Among hunters younger than 45, rates of participation drop in every 10-year age bracket. Teens, who 50 years ago hunted the most, hunt the least today.
But which younger hunters are still hunting at every opportunity?
The psychology of hunters continues to stratify into age categories discovered in 1977 by Robert Jackson and Robert Norton of the University of Wisconsin, who interviewed 1,600 licensed deer and waterfowl hunters in a study of attitudes and motivations commissioned by the U.S. Fish & Wildlife Service.
Jackson and Norton found that hunters typically pass through five phases of outlook and behavior that roughly correspond with stages of maturity.
Killing contests cater to the mentality of the least mature hunters, including older hunters who might be categorized as either cases of arrested development or frustrated, angry men venting their hostility on wildlife.
Jackson and Norton found that in phase one, the Shooter stage, hunters are chiefly interested in exercising their firepower; they don’t much care what they hit. Any living target will do.
In the second phase, shooters evolve from random killing to what Jackson and Norton called the Limiting Out stage, where satisfaction still comes from firing the gun, but success – and social status – comes from “bagging the limit.”
When the limit is low, however, as it tends to be for “meat” and “trophy” animals, hunters tend to reach the limit quickly, and then have nothing else that conveys status to hunt.
Killing contests confer status on killing “varmints,” if the hunters kill them in volume.
Killing contests targeting native species currently focus on “13 Unlucky Animals That Are Killed for Fun,” enumerated in 2018 by Sam Schipani for Sierra, the Sierra Club membership magazine.
Among the 13 are coyotes, foxes, bobcats, wolves, woodchucks, marmots, prairie dogs, squirrels, crows, pigeons, rattlesnakes, sharks, and cownose rays.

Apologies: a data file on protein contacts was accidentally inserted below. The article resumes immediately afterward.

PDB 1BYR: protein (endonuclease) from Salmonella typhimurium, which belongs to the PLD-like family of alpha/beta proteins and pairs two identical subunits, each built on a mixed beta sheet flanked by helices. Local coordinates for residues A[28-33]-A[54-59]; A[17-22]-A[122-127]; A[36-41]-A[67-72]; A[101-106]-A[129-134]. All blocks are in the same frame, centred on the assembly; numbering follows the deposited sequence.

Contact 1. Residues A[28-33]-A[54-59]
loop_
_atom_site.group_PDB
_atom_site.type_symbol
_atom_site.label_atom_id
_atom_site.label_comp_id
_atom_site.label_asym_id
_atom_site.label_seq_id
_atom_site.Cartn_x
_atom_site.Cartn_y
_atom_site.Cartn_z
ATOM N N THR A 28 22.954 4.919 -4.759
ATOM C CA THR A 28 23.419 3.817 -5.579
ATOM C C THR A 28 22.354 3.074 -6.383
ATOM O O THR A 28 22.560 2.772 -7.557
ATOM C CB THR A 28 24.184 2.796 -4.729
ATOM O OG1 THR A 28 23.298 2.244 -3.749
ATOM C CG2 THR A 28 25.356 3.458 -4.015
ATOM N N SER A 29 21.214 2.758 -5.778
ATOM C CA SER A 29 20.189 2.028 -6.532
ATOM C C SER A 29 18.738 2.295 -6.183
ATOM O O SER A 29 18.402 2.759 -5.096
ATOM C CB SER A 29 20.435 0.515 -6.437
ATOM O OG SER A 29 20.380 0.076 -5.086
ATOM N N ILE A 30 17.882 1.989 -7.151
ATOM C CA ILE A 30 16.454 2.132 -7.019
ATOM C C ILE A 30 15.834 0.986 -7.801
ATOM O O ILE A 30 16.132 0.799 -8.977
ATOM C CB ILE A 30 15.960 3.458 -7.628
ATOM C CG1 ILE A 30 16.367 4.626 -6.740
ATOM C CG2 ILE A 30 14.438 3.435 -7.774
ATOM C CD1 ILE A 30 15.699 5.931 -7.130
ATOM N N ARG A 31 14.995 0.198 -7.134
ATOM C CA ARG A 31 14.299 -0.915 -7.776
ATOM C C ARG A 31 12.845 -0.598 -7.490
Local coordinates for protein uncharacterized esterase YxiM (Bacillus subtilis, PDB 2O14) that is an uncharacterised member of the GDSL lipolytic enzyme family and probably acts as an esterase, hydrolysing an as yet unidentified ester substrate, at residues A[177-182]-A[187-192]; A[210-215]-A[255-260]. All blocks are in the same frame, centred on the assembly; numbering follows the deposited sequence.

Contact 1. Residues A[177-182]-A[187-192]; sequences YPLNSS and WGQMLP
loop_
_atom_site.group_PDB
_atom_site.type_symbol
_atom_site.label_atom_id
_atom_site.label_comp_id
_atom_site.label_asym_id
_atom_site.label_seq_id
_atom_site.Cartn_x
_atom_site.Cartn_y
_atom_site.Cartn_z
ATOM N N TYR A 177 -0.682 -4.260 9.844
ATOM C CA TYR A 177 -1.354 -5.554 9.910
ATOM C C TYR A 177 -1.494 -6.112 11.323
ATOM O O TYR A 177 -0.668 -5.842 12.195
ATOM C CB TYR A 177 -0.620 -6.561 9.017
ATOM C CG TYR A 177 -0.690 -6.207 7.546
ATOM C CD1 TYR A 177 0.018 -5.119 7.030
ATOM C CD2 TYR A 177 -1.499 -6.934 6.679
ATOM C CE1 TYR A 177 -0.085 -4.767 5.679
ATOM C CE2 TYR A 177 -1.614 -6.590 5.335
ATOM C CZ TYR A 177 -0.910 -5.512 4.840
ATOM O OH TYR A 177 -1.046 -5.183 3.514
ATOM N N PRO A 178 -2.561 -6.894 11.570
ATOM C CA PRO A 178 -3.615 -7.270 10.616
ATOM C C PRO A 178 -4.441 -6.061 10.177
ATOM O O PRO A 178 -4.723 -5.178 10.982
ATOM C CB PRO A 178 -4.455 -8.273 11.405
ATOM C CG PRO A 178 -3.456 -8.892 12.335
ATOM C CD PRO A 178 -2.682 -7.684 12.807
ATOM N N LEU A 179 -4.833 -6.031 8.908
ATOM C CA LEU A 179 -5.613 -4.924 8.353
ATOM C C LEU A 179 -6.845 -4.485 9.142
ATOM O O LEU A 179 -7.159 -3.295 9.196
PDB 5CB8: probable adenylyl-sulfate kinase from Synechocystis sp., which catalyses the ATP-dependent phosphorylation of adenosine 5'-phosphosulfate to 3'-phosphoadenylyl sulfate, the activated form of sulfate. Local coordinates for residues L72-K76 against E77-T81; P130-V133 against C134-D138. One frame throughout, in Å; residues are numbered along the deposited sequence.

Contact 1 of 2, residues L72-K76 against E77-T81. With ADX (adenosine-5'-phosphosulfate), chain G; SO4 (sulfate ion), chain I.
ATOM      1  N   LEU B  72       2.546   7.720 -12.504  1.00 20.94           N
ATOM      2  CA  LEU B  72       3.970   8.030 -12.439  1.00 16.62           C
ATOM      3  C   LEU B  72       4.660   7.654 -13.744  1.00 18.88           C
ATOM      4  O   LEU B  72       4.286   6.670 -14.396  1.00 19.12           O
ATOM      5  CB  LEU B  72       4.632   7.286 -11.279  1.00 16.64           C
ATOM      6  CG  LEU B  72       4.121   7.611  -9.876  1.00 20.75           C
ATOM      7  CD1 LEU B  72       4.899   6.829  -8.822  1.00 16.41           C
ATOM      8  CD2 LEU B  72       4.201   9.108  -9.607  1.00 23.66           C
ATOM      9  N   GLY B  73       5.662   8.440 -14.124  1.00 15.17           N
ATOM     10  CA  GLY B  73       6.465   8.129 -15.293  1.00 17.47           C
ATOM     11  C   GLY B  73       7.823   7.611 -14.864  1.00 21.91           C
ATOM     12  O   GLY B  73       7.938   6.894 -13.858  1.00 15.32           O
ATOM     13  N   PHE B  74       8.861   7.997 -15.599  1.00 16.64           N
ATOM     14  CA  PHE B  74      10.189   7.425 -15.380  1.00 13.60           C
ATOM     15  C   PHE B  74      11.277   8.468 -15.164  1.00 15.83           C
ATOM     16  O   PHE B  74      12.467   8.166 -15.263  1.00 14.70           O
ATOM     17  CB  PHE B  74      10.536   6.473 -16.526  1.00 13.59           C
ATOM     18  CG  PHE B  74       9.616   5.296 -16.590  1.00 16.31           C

To that list should be added several non-native species, among them the fish species Asian carp and snakeheads, and feral pigs and pythons, the latter the victims of an annual killing contest hosted by the South Florida Water Management District.
Among those species, foxes, bobcats, and wolves tend to be “collateral damage,” most often added as “extra points” species to the target lists for coyote killing contests.
Ignorance about predation
Predator species, especially coyotes, wolves, sharks, cownose rays, and pythons, are typically targeted on the pretext that they deplete other hunted species, even though no reputable research supports the notion that they do.
On the contrary, healthy predators tend to help maintain healthy prey by picking off the diseased animals who might otherwise infect and genuinely deplete whole populations.
Healthy predators also open habitat for younger animals by killing those who are past their reproductive prime.
Meanwhile, killing predators tends to enable the survivors, who have less food competition, to bear and raise more young, thereby encouraging an ever-larger predator population. This phenomenon has been known to be particularly pronounced among coyotes for more than 60 years.